Here is the link to the GPL on WordPress.org http://wordpress.org/about/gpl/ and let me quote a specific paragraph for you Bill…

    “When we speak of free software, we are referring to freedom, not price. Our General Public Licenses are designed to make sure that you have the freedom to distribute copies of free software (and charge for this service if you wish), that you receive source code or can get it if you want it, that you can change the software or use pieces of it in new free programs; and that you know you can do these things.”

    Matt along with anyone else closely associated with the industry knows that the added value premium theme/plugin developers bring is enormous.

    Matt, WordPress and Automattic have taken funding from VC’s and make most of their current money off of WordPress.com. This is not an option for the average theme developer. So the question comes down to this Bill… are you prepared to see the decline of the platform if there were no premium themes? Sure everything will be free, but with no one enjoying the fruits of their work we’ll be right back at the shitty theme repository WordPress has had for the last few years.

    Nothing wrong with innovation being rewarded. Otherwise I’d like to know what your job is and see how I can get you to do it for free everyday.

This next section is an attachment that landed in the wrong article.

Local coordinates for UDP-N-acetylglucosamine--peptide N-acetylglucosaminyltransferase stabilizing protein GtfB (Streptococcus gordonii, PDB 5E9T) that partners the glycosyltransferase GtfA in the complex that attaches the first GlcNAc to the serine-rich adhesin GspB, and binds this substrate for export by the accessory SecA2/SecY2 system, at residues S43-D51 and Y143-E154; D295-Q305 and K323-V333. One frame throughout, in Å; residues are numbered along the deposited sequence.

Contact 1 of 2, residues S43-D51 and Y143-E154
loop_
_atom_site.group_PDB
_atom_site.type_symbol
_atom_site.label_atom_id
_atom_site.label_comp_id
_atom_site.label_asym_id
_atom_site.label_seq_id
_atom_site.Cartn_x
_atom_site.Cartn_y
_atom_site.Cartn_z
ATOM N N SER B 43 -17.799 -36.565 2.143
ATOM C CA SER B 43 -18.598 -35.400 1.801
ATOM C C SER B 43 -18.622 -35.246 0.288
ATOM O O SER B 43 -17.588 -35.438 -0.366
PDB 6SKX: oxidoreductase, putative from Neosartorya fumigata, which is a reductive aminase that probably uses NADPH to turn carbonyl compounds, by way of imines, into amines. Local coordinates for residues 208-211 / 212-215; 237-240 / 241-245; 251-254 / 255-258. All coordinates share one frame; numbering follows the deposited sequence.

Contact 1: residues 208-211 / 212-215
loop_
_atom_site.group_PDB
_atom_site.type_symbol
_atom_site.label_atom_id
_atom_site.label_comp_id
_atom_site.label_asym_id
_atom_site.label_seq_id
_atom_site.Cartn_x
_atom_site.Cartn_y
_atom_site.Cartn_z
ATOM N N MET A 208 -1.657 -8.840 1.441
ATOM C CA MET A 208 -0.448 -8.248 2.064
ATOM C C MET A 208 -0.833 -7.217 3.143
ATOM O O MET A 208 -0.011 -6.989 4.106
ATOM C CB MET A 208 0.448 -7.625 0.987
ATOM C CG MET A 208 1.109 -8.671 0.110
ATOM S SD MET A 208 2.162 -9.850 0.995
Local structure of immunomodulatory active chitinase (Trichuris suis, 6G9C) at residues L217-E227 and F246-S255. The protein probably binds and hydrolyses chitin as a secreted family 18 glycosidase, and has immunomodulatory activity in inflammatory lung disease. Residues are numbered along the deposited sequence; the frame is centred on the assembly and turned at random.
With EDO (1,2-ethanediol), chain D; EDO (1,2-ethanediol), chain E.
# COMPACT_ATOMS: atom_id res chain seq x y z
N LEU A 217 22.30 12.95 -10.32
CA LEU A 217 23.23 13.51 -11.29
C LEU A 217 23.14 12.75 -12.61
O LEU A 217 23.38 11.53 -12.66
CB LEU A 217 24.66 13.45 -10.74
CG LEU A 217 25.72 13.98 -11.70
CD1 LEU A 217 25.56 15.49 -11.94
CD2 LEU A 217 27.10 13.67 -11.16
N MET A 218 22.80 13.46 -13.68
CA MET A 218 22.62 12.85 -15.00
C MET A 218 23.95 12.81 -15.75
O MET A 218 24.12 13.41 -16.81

Sure there are other business models, but charging for themes is currently the most profitable and sound model. So please… next time think before you post and look at all the reasons someone is doing something. Cory has a team of great guys doing tons of hard work so questioning their legitimate business model to me is just obnoxious and rude especially when you haven’t done your homework on the reasons behind it or the industry in general.

  17. I recently purchased the full Flexx package and could not be happier. As a fairly new WP user, this has really helped me get up to speed, sooner rather than later.

    Congratulations on taking this step. I’m sure it was not an easy decision.

  18. Obnoxious and Rude? Because I question their business model, I’m obnoxious and rude. Nice.

  19. I’m sorry here but I disagree with how the GPL is being used here. If you read the text of the GPL you get a different view on how software is to be distributed: